Open City Documentary Festival has always approached its task a little differently. Instead of just screening the biggest films it can get hold of they take a more inquisitive approach. Championing the art of creative documentary and non-fiction filmmakers, the festival looks to challenge perceptions and confound expectations within the genre. This year the festival takes place in London between 8th and 14th September. This is then followed by a digital edition from 13th to 23th of the same month.
Here are a few of the highlights:
Songs for the River
Over the course of a year, filmmaker Charlotte Ginsborg filmed the London housing co-operative that she lives in, looking to chart the residents’ diverse experiences of the pandemic, across the daily life of numerous national lockdowns.
Icarus (After Amelia)
Icarus (after Amelia) is a gendered labour study. Shot on 35mm colour film and beginning in the clouds above the city of Glasgow and continuing to the workplace below, this film is a meditation on ideologies of work; on fixed perspectives, horizons, love, and theoretical determinants.
This film is the portrait of Delphine, a young Cameroonian girl who, after the death of her mother and the abandonment of her father’s parental responsibilities, is raped at the age of 13. She sinks into prostitution to support herself and her daughter. She ends up marrying a Belgian man who is three times her age, hoping to find a better life in Europe for her and her daughter. Seven years later, the European dream has dissipated and her situation has only gotten worse.
Taming the Garden
A powerful man, who is also the former prime minister of Georgia, has developed an unusual hobby. He buys century-old trees, some as tall as 15-floor buildings, and has them excavated along the Georgian coastline to collect them for his private garden.
The Year of Discovery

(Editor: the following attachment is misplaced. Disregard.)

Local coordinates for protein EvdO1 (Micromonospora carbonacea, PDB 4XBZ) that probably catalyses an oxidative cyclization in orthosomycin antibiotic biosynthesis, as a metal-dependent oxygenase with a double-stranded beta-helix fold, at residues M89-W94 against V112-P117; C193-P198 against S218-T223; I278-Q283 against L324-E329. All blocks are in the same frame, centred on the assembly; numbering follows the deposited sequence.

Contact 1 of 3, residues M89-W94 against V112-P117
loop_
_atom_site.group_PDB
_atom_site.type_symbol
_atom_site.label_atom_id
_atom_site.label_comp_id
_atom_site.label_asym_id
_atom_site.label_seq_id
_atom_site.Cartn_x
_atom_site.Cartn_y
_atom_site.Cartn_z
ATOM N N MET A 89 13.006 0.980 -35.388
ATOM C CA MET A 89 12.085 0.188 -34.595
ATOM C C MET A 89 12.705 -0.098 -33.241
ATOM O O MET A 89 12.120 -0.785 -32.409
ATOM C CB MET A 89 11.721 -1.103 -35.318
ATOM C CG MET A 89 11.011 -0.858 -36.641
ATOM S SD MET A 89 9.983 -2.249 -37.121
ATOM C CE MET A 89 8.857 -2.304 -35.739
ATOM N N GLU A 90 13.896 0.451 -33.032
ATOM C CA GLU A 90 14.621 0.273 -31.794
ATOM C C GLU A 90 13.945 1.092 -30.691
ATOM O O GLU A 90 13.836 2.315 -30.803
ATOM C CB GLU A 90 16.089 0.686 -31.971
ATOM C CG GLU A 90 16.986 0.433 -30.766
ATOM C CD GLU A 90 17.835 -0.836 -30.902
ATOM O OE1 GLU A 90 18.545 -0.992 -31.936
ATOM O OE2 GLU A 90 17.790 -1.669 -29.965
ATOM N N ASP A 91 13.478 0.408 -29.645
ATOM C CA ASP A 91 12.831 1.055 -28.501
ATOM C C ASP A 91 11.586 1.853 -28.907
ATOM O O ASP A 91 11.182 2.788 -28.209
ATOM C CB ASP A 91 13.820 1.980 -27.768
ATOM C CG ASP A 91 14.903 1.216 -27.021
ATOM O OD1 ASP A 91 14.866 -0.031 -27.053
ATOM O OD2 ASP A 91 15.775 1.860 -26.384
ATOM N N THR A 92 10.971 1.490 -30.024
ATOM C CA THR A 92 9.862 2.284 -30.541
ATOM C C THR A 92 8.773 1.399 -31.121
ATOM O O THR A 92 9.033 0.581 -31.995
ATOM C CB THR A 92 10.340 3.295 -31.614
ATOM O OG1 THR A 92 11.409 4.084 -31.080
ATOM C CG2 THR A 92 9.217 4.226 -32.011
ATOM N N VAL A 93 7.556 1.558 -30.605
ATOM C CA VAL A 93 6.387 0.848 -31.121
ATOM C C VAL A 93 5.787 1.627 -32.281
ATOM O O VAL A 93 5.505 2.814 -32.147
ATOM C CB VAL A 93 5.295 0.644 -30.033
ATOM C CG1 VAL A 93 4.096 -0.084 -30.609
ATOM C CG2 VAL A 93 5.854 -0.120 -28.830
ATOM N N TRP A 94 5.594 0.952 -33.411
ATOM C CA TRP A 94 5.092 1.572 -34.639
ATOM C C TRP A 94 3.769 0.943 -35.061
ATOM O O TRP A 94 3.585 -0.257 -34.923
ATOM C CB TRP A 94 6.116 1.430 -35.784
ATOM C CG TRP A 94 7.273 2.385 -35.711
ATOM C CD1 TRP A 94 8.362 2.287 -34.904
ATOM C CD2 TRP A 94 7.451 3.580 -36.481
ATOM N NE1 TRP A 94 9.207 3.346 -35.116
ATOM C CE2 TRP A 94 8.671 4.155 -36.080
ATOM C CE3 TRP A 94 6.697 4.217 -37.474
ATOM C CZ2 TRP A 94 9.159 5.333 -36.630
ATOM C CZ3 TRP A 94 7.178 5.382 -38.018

Neighbours, youngsters and unemployed workers chat inside a bar between cigarettes, breakasts and snacks. They remember unusual dreams, share job stories and plan future projects. The bar is located in the city of Cartagena, in the southeast of Spain. As the day goes on, the riots from the industrial crisis of 1992 are heard more and more closely.
Rock Bottom Riser
As lava continues to flow from the earth’s core on the island of Hawaii – posing an imminent danger – a crisis mounts. Astronomers plan to build the world’s largest telescope on Hawaii’s most sacred and revered mountain, Mauna Kea.
Alpha is a migrant artist who’s been living for a long while in Calais Jungle, the notorious refugee and migrant encampment near Calais, France. He’s turned his self-built cabin into an artwork. Filmmaker Hamedine Kane, who is also an artist, follows him in the months leading up to the camp being demolished.
Río Turbio is the name of a mining town located in Argentine Patagonia. Where women are forbidden to go down the wells because of the bad luck they would bring to it. Witchcraft stories whose well-known function is to have women banned: originally from this town, Tatiana Mazú González, wages war against it.
There is also a special focus on two very innovative filmmakers, Alia Syed and Renate Sami, along with a number of conversations and events. To see the full programme and buy tickets, visit the Open City Documentary Festival website.